Talk of transfers galore - but deals will have to wait (Feature)
By Andy Goldberg and Michael Rossmann Jun 29, 2010, 12:14 GMT
Port Elizabeth, South Africa - Rumours of transfers at this World Cup have been as incessant as the drone of vuvuzelas. But despite one exception, actual deals have been as rare as Italian goals.
Real Madrid did announce a 25-million-euro (31 million dollars) deal to buy Argentine winger Angel Di Maria from Benfica. But that's the only confirmed deal so far amid a swirl of rumour and speculation that has linked winger Juan Mata with Barcelona, US striker Landon Donovan with Manchester City, and Uruguayan sensation Luis Suarez with any number of top clubs.
The all-talk, no action paradigm is likely to continue at least till the end of the World Cup, says scout Ori Cooper. Though there is no doubt that the premier football tournament in the world is also its greatest showcase for talent, the realities of the transfer market make it difficult to do any quick business, he explains.
Cooper is the director of scouting for IMScouting.com, which he claims is the world's largest scouting company. Employing more than 60 scouts worldwide, it has contracts with over 180 clubs - ranging from semi-professional outfits in Scandinavia to top level clubs like Bolton Wanderers in England and Borussia Dortmund and Bayer Leverkusen in Germany.
'It is difficult to close deals now, people are starting negotiations but not closing deals,' he says. 'Players are involved in the World Cup, others have gone on holiday, people are in South Africa. But in the week after the World Cup you will see at least 15 players change clubs,' he predicts.
The World Cup, he says, is not the place to trade established big name players. 'Everyone knows what they can do, the World Cup doesn't teach us anything about them.'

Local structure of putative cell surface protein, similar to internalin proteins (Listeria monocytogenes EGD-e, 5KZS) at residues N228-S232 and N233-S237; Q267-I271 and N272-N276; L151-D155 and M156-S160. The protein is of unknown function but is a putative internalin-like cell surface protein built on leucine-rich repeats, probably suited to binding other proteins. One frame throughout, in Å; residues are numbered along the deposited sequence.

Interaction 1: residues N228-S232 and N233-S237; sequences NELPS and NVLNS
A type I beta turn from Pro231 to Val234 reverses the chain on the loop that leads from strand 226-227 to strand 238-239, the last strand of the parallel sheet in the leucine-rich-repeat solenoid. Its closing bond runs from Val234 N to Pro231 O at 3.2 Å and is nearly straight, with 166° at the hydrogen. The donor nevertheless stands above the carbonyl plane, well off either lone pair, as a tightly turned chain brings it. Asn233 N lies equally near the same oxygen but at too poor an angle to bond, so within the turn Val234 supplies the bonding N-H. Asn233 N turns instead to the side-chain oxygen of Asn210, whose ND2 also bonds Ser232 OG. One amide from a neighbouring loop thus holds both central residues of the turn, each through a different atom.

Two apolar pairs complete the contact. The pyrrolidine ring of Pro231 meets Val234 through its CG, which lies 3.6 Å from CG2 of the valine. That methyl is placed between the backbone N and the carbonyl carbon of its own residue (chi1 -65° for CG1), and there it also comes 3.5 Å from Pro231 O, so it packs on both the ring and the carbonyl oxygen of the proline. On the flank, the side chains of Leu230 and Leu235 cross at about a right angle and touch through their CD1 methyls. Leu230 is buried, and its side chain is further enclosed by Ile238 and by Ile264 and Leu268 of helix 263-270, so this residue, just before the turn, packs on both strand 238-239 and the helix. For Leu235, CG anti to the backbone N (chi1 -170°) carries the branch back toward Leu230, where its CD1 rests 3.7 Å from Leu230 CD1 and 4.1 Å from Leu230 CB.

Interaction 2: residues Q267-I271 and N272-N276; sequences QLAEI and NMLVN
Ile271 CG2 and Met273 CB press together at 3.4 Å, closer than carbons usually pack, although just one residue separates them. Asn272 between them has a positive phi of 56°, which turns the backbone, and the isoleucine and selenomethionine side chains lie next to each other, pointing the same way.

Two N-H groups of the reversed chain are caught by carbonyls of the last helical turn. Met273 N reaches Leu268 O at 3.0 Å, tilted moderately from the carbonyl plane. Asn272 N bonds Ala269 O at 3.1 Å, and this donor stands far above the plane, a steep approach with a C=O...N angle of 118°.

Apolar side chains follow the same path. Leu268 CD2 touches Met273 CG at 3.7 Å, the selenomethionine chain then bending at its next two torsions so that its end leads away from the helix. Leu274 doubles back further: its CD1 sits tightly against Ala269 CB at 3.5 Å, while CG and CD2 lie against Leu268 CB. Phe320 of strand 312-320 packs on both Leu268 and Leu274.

It's for players just below this level that the tournament can change everything. 'The World Cup gives a stage to turn from a good prospect to the real thing at the top level,' he says.
He mentions names like Ghana midfielder Anthony Annan, 23, who has played for Norwegian club Rosenborg for two seasons, but whose strong showings in propelling Ghana to the quarter-finals is likely to earn him a move to a top level club.
'There are not a lot of new names at this World Cup,' Cooper says. 'Most were very familiar to the scouts, if not to the public. No-one really popped out of nowhere.'
'Annan was well known before, but people were not sure - for these kind of players the World Cup is the best - they can prove themselves at this level of competition.'
Even Uruguay's Luis Suarez falls into this category. 'He played for Ajax but it's easy to score goals in the Dutch league,' says Cooper. 'Scouts can now see him play at another level.' The same goes for Germany's new wunderkind, Mesut Oezil who always impressed for Werder Bremen but has now proved he is world class.
The World Cup is also a useful showcase for players slightly lower down the value chain. Cooper mentions South African midfielder Reneilwe Letsholonyane as a player who is attracting interest from lower level clubs in average leagues like Greece, Israel and Romania after performing well for his country.
The lack of transfer deals doesn't mean that player agents are spending the whole time on safari, however. Cooper says that many agents are running around feverishly attempting to secure the rights to sell players to specific countries, or even specific clubs.
But clubs in major leagues do regard the World Cup as a good place to see many players in a short space of time. Still, it's not easy to do business, says Giovani Elber, the former striker of Bayern Munich, Lyon and Stuttgart who is now at the World Cup as a scout for Bayern.
Asked by the German Press Agency dpa who he could recommend to team managers Uli Hoeness, Christian Nerlinger and Louis van Gaal, Elber said one word: 'Messi,' Argentina's superstar.
'Everyone already has a contract in Europe,' he complains. 'Everyone is known, and everyone is expensive.'